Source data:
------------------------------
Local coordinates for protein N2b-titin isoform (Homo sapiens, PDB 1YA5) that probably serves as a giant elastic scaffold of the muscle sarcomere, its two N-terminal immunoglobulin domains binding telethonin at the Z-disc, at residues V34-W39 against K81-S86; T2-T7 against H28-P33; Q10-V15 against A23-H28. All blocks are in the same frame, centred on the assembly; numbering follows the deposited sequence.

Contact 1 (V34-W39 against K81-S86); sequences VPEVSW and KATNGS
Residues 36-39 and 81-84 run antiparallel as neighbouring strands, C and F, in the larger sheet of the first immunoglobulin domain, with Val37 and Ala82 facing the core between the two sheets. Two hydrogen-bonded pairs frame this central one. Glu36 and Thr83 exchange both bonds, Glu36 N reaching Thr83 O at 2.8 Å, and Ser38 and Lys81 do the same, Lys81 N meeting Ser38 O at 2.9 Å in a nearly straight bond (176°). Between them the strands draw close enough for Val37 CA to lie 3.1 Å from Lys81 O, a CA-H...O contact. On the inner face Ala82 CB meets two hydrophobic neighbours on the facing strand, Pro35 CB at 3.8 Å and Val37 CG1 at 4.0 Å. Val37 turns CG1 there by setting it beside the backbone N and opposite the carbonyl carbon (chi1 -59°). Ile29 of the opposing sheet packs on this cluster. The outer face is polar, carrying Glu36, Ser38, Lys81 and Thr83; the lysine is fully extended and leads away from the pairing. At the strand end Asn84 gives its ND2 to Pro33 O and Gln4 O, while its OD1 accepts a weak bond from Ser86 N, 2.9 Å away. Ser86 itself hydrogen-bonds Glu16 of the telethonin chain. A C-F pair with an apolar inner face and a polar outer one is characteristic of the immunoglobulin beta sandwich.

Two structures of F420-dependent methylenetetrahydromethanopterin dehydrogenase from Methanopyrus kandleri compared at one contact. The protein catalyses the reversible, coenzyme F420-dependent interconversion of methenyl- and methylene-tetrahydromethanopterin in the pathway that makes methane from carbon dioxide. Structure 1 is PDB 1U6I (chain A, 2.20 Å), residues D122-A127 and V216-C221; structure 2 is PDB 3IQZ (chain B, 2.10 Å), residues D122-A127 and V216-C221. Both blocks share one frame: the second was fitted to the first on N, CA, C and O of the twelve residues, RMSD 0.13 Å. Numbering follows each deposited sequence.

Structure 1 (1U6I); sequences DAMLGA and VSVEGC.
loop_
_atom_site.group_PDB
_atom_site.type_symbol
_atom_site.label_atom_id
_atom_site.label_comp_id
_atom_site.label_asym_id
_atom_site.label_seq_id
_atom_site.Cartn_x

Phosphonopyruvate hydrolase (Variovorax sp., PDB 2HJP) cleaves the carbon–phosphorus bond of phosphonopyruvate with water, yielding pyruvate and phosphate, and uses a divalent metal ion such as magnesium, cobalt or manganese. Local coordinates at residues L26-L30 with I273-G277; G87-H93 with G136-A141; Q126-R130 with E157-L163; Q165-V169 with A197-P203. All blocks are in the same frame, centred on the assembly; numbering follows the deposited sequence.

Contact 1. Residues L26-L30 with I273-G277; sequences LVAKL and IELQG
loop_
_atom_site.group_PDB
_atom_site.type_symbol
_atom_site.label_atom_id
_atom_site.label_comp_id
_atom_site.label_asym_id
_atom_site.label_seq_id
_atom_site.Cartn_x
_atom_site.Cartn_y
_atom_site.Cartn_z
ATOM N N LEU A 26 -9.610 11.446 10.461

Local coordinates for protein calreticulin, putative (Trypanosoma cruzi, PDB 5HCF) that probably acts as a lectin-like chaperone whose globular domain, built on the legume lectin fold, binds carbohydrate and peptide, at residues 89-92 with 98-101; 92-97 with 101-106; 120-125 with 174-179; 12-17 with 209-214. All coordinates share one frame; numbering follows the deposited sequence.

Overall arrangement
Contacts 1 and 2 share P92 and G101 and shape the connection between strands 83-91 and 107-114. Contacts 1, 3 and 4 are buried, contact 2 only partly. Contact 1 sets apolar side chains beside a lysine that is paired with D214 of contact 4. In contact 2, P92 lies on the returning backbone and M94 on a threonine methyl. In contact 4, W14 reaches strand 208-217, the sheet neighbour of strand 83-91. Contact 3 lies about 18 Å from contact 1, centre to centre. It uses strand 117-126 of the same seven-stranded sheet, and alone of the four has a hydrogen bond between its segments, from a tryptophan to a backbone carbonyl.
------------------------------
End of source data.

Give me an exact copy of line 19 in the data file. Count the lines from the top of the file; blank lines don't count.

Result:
_atom_site.label_atom_id